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PP the subject of a carbon footprint study


ith more than 50 million tonnes of PP produced globally, it warrants a cradle-to-plant-gate study to determine its carbon footprint or environmental impact. The study, by information and analysis provider IHS, has found that a diversity of manufacturing routes leads to a diversity of carbon footprints that range by a factor of six.

The IHS report, titled Polypropylene's Carbon Footprint: Diverse, with Major Sensitivities - SRI Consulting Carbon Footprint Initiative, examined the carbon footprint of PP from all its primary manufacturing routes, and is the first public study to provide a footprint analysis for bio-PP, which is not currently produced commercially, but is technically feasible.

IHS says the different paths to propylene lead to a diversity of footprints driven primarily by the source of raw materials, which includes crude oil, liquefied natural gas (LNG) or vegetable oil. "These materials, rather than the actual process used to make the polymer, seem to be the key indicator for carbon footprint, and since they vary significantly, so did the resulting footprints. For a given process, the ratio between the highest and the lowest carbon footprints is nearly five to one," says the report.

In sensitivity terms, the 'elephant in the room' for PP footprints are regional variations in crude oil, natural gas and LNG production. For instance, the per/tonne footprint for crude oil production is three to four times greater in Nigeria than in the US. The footprints of Russian gas-based LNGs are three to five times higher than in other parts of the world.

The study was done to identify and clarify this diversity and variation of results, which IHS said is lacking in other public studies currently available. It not only maps the wide array of footprints for this critical product, but also discovered what appears to be a major error in another public study, according to IHS.

Understanding the carbon footprints and greater transparency are essential, the company says, since many producers are now being asked by their customers, who may be consumers and retailers, to account for the carbon footprint of their chemical products across the entire production and manufacturing chain.

A number of different routes - starting with raw materials including crude oil, natural gas liquids or even vegetable oil - are possible to get to propylene. Vegetable oil can be hydro-treated to generate "bio-propane", which is chemically the same as "fossil-based" propane.

Most of the world's propylene is made in refineries or in ethylene crackers where it is typically considered a by-product. Propylene processes are also intentionally being used to increase supplies, which in turn, increases the number of potential sources that need to be examined to understand the range of carbon footprints.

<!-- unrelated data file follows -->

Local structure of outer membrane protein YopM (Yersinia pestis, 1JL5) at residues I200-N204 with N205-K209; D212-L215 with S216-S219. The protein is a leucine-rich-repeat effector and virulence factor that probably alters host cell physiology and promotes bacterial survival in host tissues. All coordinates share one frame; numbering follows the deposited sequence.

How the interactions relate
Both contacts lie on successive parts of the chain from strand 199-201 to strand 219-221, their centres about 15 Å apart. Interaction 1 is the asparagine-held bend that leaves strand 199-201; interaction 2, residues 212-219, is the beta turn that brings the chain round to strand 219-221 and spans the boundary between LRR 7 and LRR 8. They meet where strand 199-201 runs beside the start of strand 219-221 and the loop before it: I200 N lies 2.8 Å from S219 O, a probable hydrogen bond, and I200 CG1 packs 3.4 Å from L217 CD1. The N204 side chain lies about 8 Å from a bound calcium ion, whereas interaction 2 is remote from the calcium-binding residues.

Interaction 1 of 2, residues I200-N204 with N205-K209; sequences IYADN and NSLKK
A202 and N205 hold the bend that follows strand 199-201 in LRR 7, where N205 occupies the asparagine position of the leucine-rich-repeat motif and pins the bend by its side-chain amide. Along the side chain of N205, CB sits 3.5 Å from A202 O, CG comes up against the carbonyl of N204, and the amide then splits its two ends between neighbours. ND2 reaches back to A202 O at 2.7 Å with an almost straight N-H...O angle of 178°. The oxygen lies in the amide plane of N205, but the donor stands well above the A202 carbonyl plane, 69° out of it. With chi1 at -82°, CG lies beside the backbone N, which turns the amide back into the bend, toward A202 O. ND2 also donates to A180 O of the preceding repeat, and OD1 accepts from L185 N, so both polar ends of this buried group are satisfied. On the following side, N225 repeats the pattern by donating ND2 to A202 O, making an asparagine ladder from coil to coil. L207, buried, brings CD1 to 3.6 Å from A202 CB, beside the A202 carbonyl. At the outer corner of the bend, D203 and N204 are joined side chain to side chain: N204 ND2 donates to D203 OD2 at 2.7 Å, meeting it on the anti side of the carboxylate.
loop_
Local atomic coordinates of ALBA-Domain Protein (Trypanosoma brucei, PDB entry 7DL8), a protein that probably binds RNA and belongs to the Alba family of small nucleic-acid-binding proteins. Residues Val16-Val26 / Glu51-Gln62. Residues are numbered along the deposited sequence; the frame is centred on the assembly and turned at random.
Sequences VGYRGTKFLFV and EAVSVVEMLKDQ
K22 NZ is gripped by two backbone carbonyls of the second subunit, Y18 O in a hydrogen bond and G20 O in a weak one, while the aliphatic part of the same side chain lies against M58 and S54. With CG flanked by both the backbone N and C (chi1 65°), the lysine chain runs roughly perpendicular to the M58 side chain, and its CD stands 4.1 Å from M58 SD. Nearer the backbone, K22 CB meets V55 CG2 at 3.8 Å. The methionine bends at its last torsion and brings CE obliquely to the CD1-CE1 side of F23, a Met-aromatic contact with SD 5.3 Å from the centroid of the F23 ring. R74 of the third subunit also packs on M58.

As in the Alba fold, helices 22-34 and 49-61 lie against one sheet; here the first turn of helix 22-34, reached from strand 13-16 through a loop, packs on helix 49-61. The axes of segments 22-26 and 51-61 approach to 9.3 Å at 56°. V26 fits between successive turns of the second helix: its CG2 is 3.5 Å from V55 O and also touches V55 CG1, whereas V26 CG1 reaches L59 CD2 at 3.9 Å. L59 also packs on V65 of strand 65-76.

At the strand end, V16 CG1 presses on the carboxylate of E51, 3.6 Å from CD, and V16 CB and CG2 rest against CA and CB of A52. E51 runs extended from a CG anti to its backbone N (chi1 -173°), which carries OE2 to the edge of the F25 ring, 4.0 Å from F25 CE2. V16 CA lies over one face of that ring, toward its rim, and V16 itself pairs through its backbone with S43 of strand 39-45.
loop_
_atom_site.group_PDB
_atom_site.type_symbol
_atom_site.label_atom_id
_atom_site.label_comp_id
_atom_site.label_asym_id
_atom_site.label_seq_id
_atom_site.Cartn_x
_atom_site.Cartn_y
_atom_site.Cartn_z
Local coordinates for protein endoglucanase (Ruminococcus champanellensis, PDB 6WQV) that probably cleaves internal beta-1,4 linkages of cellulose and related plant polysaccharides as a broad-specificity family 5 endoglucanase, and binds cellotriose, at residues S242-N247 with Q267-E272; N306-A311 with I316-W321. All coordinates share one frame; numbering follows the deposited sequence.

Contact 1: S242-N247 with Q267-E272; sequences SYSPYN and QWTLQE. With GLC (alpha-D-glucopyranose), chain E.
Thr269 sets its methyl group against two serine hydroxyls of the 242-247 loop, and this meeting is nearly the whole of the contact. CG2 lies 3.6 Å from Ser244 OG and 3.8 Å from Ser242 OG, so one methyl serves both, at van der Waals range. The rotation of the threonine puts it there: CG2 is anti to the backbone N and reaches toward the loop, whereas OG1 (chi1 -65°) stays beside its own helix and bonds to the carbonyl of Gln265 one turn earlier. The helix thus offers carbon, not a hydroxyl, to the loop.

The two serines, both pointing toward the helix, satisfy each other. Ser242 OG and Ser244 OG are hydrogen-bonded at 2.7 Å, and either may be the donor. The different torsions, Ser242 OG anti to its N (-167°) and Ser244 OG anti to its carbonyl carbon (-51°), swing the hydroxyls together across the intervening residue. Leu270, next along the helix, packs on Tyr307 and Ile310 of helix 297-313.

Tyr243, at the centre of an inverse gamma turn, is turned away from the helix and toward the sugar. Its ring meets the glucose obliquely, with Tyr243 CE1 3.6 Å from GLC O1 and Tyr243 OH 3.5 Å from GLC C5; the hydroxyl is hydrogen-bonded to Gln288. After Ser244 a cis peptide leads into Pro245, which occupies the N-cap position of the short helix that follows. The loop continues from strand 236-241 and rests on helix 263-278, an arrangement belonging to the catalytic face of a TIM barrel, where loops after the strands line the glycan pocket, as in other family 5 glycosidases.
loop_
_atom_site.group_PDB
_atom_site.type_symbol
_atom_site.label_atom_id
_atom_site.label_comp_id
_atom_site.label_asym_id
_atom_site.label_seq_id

PP is produced by polymerising propylene, sometimes with minor additions of ethylene. It has a wide variety of applications: about one-third of output goes into fibres, another third into injection moulding and another 20% into films and sheets. Other diverse uses include carpets and textiles, automotive and construction components and packaging.

In the IHS study, analysts examined different methodologies for allocating the main sources of emissions - those driven by energy use in refining and those driven by hydrogen use in refining. The latest methodologies for allocating carbon to refined products are separately allocating the impact of the hydrogen based on the amount of hydro-treating required. This raised a question on how hydrogen generation in steam crackers should be accounted for. The company also noted that no footprint credits are currently given to the steam-cracking process for the hydrogen it produces. "To do so would lower the carbon footprint of the steam-cracker considerably - by about one-third to nearly one-half," it says.

While the difference is watered down in PP footprints, it is still meaningful, and compared to the base case for crude-oil refined products that employ the steam-cracker chain to get PP, footprints with a hydrogen-credit for the steam-cracker are lower by as much as 10%.

Meanwhile, although it is made from vegetable oil, bio-propylene has a much higher production footprint than its fossil counterpart, which might be surprising to some. This is a combination of two factors: emissions in the cultivation of the vegetable oil and a high consumption of hydrogen in converting the oil to bio-propane (and its primary product, hydro-diesel). Bio-propane's high footprint rolls through to bio-PP, giving it a far higher footprint than "fossil-based" PP, the study said.

However, this is only cradle-to-plant gate analysis and if both the bio-PP and fossil-based PP are incinerated at the end of their lifetimes, then bio-PP actually shows a 15% lower footprint than fossil-based PP. The difference is that incineration of the fossil-based PP releases carbon into the atmosphere, whereas for the bio-PP, incineration has a footprint of zero because it is presumed to be carbon-neutral.

For more information on the study, please contact sales@ihs.com

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